Initially, the exhumation was supposed to last three days, but it lasted four. On November 1st, they finished excavating all of the remains. Some witnesses of the exhumation say that, along with the bones, they found a small women’s wallet, a piece of cloth that looked like a handkerchief, and a small knife, similar to the kind used to peel oranges. Amongst the bones there aren’t any weapons, pistols, or anything that indicates that these people were armed.

The exhumation is part of the first investigations related to the case, which is filed in the First Court of San Sebastián. The case still faces more challenges, such as how to individualize the accusation. Until now, the prosecutor of the case, David Morales, explains that it has been difficult to access military documents from the era to begin assigning specific responsibilities.

Furthermore, “Silvana Turner wasn’t able to take the remains of the DNA,” points out Irene Gómez, who works for Cristosal, an organization that works directly with the survivors of the massacre and provides juridic support. She said that because the exhumation took a day longer, there was a lag in the final permit needed to take the samples.

The remains are being protected by the Institute of Forensic Medicine for now. On November 6th, the judge of the First Court of San Sebastián started the process to authorize the remains to exit the country. However, the response from the Argentine Embassy has been slow. “Now all that remains is to send the samples to Turner, via the Argentine Embassy, so she can analyze them,” Gómez stated.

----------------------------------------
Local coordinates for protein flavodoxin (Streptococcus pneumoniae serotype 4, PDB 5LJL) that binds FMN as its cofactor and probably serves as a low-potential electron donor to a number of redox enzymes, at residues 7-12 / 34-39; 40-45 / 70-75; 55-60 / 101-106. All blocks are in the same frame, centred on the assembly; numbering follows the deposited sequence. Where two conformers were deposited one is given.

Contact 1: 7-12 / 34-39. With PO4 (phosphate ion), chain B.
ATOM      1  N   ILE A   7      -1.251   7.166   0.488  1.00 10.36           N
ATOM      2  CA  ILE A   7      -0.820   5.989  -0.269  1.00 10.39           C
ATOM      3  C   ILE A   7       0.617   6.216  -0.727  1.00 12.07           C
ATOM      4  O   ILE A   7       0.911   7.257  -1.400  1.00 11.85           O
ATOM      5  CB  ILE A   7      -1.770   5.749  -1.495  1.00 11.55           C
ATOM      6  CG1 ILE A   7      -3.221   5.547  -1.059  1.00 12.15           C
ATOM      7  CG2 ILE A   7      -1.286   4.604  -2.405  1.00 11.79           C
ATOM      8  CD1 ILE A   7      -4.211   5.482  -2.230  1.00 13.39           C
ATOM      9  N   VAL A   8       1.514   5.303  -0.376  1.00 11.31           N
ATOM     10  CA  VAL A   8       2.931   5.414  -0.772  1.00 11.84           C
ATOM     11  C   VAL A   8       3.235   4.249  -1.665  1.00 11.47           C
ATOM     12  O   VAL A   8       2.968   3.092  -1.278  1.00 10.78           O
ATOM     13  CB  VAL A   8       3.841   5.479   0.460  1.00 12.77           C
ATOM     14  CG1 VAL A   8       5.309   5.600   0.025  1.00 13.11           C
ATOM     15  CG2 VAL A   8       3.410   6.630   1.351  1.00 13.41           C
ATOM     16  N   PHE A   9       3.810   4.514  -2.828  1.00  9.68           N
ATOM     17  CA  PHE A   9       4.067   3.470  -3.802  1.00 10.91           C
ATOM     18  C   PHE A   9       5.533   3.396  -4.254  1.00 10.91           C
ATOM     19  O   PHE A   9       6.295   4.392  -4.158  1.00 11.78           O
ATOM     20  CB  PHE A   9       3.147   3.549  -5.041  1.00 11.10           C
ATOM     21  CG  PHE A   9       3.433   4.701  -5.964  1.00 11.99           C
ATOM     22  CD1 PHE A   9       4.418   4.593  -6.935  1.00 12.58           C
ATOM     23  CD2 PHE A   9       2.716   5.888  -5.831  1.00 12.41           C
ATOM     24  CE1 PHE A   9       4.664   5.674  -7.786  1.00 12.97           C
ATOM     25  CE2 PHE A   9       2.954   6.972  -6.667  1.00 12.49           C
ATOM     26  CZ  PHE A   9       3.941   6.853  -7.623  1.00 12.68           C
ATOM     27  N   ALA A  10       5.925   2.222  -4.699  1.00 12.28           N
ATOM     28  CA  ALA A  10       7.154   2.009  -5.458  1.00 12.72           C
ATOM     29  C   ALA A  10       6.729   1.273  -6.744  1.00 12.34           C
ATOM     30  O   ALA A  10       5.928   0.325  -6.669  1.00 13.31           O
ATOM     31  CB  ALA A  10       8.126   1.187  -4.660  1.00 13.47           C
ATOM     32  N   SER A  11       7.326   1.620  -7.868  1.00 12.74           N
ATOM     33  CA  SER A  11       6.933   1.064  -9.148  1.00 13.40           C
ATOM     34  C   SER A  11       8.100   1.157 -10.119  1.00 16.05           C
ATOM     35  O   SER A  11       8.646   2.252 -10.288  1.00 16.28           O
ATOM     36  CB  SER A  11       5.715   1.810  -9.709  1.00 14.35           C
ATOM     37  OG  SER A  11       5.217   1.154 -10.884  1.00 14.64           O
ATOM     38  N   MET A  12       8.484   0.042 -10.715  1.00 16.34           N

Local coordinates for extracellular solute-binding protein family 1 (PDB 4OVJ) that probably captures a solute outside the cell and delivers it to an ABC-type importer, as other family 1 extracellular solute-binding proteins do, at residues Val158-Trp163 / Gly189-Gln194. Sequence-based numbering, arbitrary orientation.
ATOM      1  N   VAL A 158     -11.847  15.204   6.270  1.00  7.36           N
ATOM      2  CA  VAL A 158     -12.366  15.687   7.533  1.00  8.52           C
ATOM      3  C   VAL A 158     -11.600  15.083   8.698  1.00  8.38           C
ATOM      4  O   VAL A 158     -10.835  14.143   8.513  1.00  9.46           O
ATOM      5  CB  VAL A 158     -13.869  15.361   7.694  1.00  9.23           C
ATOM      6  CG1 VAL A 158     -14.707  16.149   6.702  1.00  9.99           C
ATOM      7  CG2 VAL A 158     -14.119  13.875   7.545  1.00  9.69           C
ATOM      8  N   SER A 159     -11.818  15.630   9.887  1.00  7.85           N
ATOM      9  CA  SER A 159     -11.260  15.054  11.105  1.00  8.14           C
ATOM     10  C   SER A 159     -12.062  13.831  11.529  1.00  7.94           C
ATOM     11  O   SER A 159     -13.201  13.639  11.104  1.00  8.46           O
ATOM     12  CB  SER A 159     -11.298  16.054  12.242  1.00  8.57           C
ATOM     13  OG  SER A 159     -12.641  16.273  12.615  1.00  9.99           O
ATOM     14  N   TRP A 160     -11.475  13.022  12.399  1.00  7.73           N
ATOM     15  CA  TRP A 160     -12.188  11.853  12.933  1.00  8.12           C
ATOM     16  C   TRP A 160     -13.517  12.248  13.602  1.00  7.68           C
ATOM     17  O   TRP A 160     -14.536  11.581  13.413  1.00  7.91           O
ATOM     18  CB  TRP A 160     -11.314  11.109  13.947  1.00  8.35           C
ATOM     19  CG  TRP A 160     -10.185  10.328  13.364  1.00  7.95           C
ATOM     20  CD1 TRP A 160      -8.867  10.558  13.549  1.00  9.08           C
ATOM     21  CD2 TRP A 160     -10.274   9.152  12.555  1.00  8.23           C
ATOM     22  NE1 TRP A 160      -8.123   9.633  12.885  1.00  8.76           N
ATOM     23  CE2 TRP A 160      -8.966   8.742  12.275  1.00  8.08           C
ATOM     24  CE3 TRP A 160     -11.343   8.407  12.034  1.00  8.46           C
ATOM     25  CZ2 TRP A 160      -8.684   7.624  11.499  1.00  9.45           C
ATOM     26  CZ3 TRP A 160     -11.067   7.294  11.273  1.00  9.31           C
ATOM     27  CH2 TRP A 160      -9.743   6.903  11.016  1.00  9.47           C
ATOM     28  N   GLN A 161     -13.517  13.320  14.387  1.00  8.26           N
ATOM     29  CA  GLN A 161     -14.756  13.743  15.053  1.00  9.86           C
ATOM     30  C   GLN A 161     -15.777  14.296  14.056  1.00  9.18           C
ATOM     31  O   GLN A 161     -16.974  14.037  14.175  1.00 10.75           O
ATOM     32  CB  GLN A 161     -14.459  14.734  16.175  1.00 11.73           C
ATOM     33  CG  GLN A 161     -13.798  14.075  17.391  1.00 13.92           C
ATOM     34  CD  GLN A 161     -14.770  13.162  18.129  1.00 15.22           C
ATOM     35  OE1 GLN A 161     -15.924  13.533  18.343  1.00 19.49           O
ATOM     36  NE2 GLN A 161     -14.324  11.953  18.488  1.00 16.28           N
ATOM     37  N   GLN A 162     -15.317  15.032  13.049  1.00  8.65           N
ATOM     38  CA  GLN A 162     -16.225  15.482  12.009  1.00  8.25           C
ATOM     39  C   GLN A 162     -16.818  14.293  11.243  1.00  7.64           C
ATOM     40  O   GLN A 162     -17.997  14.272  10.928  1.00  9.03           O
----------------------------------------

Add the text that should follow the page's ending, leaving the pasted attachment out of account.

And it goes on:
“There exists a possibility of recovering DNA from the remains; however, due to their lack of preservation, this will be clarified when they are analyzed in the lab,” Silvana Turner wrote in an email. When asked how much time it usually takes to analyze the samples. “I cannot answer with precision, but we normally calculate that it takes around two months minimum, from the moment the samples get to Argentina,” she responded.

Meanwhile, Juana is still waiting for them to return the remains to her. She plans to finally mourn them, pray over them, and give them a dignified burial. She doesn’t plan to bury them in the cemetery, they will go back to the place where they have remained for 36 years, close to the Amatitlán River. While she talks about this, two of her little nieces are playing in the patio. They smile, and have straight black hair. They love to play in the dirt.

Cristosal began working on the El Calabozo case in 2016. Our strategic litigation team litigates both this case and the case of the El Mozote massacre. At Cristosal we understand the importance of ensuring that these crimes do not disappear into impunity, that the victims’ voices do not remain silenced. You can support this case and the fight for transitional justice in El Salvador today.